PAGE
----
Telehealth physical therapy:
COVID-19 has disrupted many lives and thrust us into adapting and offering different levels of care for client's who are unable to leave home or "fearful" of being in an outpatient or clinic setting with others- telehealth and telemedicine has been around for years, however, ever-changing State policies & guidelines are allowing providers to adopt telehealth services as a "norm" which is the push we need to advance our medical profession and offer alternative options for clients in need.
About Telehealth PT //
What is telehealth physical therapy (PT)?
Simply put, “telehealth physical therapy” (or “virtual physical therapy”) refers to physical therapy services that are provided over a technology platform, rather than by in-person means.
Other phrases referring to telehealth physical therapy might include:
telemedicine physical therapy | telePT | teletherapy | telerehab | telemedicine physical therapy | online physical therapy | virtual physical therapy | remote physical therapy
How is telehealth physical therapy delivered?
There are four ways to deliver telehealth PT services:
1. Live video. This is also referred to as “synchronous” format, and uses live interaction between two parties over video. It’s also sometimes called “real-time.” This type of delivery is ideal for evaluations and treatments.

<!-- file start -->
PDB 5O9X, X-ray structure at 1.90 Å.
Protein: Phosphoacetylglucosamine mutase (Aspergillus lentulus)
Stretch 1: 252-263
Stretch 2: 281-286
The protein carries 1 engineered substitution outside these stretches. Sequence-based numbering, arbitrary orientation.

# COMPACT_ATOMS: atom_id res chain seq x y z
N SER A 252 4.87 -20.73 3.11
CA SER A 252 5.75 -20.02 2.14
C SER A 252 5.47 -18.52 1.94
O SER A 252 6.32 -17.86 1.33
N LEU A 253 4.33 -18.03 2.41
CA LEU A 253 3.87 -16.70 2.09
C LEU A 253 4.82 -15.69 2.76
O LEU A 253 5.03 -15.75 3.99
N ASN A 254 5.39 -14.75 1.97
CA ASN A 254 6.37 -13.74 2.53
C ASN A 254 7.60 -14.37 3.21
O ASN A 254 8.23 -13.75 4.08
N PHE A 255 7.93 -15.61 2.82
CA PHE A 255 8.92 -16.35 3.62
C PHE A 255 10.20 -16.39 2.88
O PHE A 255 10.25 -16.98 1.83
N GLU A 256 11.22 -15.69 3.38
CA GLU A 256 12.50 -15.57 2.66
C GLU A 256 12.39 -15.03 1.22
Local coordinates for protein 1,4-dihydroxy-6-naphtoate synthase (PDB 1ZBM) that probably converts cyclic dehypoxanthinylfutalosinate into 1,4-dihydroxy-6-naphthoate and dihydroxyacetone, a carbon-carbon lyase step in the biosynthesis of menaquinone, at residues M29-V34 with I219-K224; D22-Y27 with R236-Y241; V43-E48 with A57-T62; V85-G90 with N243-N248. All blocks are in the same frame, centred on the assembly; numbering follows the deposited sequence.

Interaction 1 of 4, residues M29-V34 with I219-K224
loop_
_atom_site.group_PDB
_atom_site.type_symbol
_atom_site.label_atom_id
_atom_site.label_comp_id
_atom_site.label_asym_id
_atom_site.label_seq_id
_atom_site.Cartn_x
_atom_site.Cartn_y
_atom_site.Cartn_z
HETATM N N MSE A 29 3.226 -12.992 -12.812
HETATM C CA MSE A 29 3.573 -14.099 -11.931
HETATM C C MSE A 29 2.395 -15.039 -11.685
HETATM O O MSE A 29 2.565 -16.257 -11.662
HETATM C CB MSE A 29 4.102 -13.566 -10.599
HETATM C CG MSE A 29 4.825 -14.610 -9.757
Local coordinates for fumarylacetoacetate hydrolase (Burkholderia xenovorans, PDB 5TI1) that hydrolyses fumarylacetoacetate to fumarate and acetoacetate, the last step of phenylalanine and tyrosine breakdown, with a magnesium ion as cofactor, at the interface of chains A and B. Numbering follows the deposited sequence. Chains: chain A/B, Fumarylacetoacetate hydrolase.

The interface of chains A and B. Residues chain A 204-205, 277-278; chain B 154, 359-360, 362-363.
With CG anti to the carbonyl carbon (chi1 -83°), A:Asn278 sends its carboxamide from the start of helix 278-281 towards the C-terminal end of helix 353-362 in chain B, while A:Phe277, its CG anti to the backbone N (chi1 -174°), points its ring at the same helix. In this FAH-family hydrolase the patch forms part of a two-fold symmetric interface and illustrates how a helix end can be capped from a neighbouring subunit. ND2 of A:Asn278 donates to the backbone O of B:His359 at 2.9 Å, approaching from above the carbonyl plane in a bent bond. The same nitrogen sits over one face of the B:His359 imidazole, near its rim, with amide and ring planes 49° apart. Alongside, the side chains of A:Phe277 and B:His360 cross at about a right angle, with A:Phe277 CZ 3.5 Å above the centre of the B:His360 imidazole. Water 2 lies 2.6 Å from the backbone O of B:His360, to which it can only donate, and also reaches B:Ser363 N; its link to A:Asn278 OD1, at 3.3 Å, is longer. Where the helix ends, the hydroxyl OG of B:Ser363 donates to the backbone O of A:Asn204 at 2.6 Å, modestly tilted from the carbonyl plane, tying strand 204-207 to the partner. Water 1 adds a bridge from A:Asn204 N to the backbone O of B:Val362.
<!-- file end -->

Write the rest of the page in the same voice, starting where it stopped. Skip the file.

2. Store-and-forward. This is sometimes called “asynchronous” format. This involves the transfer of health history and/or medical records over secure electronic means. This type of delivery is best for sending x-rays, progress notes, etc. This delivery is scalable, and can also be used for subscription model delivery of services.
3. Remote patient monitoring (RPM): This involves the remote monitoring of patients’ health and medical data over secure electronic means. This type of delivery is ideal for monitoring patients’ blood pressure and/or blood glucose measurements, steps per day, etc.
4. Mobile health (mHealth): This involves healthcare services, education, and public health notifications being delivered over cellphones, tablets, and other electronic devices. This type of delivery is ideal for alerting patients to updates to their HEP, as well as the closure of roads near a clinic, a possible disease outbreak, etc. Examples of this are WebPT’s HEP software and MedBridge’s HEP program.
Why should PTs use virtual physical therapy?
Right now, we’re facing unprecedented times. With “social distancing” becoming the norm, each state is facing the difficult decision of whether or not physical therapy is considered “essential.” And, as we all know, “essential” is a loaded term. Nobody would argue that PTs are essential to triaging musculoskeletal injuries and ensuring safe discharge planning—which keeps our hospitals streamlined and best prepared to face the onslaught of COVID-19 patients.
However, most therapists can probably agree that a mild ankle sprain won’t exactly require immediate in-person attention from an outpatient orthopedic physical therapist.
Then, there’s that gray area of vulnerable post-CVA patients whose homes need evaluating. After all, the last thing they need right now is a fall, sending them right back into the COVID-19 hot zone.
Frankly, we’re at a crossroads, and it’s the ideal time—albeit under terrible circumstances—to get our act together as a profession, and to serve patients to the best of our ability with the primary intent of, first and foremost, doing no harm.